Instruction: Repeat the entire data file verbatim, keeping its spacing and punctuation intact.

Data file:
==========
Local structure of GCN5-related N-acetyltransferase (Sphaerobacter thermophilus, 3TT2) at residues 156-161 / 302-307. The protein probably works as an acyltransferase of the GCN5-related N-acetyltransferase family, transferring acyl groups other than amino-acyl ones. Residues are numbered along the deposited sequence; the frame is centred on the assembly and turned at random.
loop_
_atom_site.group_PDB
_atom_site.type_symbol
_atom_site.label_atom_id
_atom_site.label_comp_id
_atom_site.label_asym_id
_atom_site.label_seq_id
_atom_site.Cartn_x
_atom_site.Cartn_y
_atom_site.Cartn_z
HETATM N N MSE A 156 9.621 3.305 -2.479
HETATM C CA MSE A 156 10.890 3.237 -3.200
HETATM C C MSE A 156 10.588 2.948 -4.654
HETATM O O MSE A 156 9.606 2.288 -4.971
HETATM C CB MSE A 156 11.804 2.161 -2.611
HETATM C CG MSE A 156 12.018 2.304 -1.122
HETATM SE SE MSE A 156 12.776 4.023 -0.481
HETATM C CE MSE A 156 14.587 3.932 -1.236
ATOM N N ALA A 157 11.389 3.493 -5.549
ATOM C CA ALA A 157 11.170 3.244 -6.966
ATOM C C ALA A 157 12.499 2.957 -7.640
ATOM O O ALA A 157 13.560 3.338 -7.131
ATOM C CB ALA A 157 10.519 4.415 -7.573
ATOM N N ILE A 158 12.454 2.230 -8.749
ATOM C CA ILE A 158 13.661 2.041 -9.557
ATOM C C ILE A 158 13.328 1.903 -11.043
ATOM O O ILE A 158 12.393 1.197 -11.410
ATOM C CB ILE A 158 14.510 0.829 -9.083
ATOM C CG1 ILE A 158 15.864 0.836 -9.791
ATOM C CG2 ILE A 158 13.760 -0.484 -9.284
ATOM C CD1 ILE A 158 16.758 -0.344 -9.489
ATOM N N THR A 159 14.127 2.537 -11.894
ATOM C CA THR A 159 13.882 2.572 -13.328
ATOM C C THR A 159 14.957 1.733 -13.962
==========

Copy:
Local structure of GCN5-related N-acetyltransferase (Sphaerobacter thermophilus, 3TT2) at residues 156-161 / 302-307. The protein probably works as an acyltransferase of the GCN5-related N-acetyltransferase family, transferring acyl groups other than amino-acyl ones. Residues are numbered along the deposited sequence; the frame is centred on the assembly and turned at random.
loop_
_atom_site.group_PDB
_atom_site.type_symbol
_atom_site.label_atom_id
_atom_site.label_comp_id
_atom_site.label_asym_id
_atom_site.label_seq_id
_atom_site.Cartn_x
_atom_site.Cartn_y
_atom_site.Cartn_z
HETATM N N MSE A 156 9.621 3.305 -2.479
HETATM C CA MSE A 156 10.890 3.237 -3.200
HETATM C C MSE A 156 10.588 2.948 -4.654
HETATM O O MSE A 156 9.606 2.288 -4.971
HETATM C CB MSE A 156 11.804 2.161 -2.611
HETATM C CG MSE A 156 12.018 2.304 -1.122
HETATM SE SE MSE A 156 12.776 4.023 -0.481
HETATM C CE MSE A 156 14.587 3.932 -1.236
ATOM N N ALA A 157 11.389 3.493 -5.549
ATOM C CA ALA A 157 11.170 3.244 -6.966
ATOM C C ALA A 157 12.499 2.957 -7.640
ATOM O O ALA A 157 13.560 3.338 -7.131
ATOM C CB ALA A 157 10.519 4.415 -7.573
ATOM N N ILE A 158 12.454 2.230 -8.749
ATOM C CA ILE A 158 13.661 2.041 -9.557
ATOM C C ILE A 158 13.328 1.903 -11.043
ATOM O O ILE A 158 12.393 1.197 -11.410
ATOM C CB ILE A 158 14.510 0.829 -9.083
ATOM C CG1 ILE A 158 15.864 0.836 -9.791
ATOM C CG2 ILE A 158 13.760 -0.484 -9.284
ATOM C CD1 ILE A 158 16.758 -0.344 -9.489
ATOM N N THR A 159 14.127 2.537 -11.894
ATOM C CA THR A 159 13.882 2.572 -13.328
ATOM C C THR A 159 14.957 1.733 -13.962